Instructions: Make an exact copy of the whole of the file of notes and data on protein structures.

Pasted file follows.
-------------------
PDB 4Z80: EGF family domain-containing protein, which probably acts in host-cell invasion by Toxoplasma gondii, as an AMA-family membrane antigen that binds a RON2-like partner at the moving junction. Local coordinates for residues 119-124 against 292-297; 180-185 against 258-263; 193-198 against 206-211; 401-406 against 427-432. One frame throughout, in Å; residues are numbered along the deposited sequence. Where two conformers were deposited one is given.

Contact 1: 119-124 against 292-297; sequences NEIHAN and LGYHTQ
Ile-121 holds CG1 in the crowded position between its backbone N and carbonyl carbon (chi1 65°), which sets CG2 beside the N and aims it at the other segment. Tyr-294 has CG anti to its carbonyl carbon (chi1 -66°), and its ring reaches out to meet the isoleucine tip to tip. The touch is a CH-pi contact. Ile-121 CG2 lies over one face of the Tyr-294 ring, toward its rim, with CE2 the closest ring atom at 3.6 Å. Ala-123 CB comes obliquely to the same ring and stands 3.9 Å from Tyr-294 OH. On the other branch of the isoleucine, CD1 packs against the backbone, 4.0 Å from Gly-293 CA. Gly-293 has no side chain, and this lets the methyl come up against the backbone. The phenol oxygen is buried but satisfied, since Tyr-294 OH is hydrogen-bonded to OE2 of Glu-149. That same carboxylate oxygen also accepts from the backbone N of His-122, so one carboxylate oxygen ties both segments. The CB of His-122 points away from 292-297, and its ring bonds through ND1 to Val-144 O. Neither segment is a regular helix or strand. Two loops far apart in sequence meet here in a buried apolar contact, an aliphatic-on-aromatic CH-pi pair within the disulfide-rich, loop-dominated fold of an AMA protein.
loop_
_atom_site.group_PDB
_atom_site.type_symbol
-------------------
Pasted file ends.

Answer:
PDB 4Z80: EGF family domain-containing protein, which probably acts in host-cell invasion by Toxoplasma gondii, as an AMA-family membrane antigen that binds a RON2-like partner at the moving junction. Local coordinates for residues 119-124 against 292-297; 180-185 against 258-263; 193-198 against 206-211; 401-406 against 427-432. One frame throughout, in Å; residues are numbered along the deposited sequence. Where two conformers were deposited one is given.

Contact 1: 119-124 against 292-297; sequences NEIHAN and LGYHTQ
Ile-121 holds CG1 in the crowded position between its backbone N and carbonyl carbon (chi1 65°), which sets CG2 beside the N and aims it at the other segment. Tyr-294 has CG anti to its carbonyl carbon (chi1 -66°), and its ring reaches out to meet the isoleucine tip to tip. The touch is a CH-pi contact. Ile-121 CG2 lies over one face of the Tyr-294 ring, toward its rim, with CE2 the closest ring atom at 3.6 Å. Ala-123 CB comes obliquely to the same ring and stands 3.9 Å from Tyr-294 OH. On the other branch of the isoleucine, CD1 packs against the backbone, 4.0 Å from Gly-293 CA. Gly-293 has no side chain, and this lets the methyl come up against the backbone. The phenol oxygen is buried but satisfied, since Tyr-294 OH is hydrogen-bonded to OE2 of Glu-149. That same carboxylate oxygen also accepts from the backbone N of His-122, so one carboxylate oxygen ties both segments. The CB of His-122 points away from 292-297, and its ring bonds through ND1 to Val-144 O. Neither segment is a regular helix or strand. Two loops far apart in sequence meet here in a buried apolar contact, an aliphatic-on-aromatic CH-pi pair within the disulfide-rich, loop-dominated fold of an AMA protein.
loop_
_atom_site.group_PDB
_atom_site.type_symbol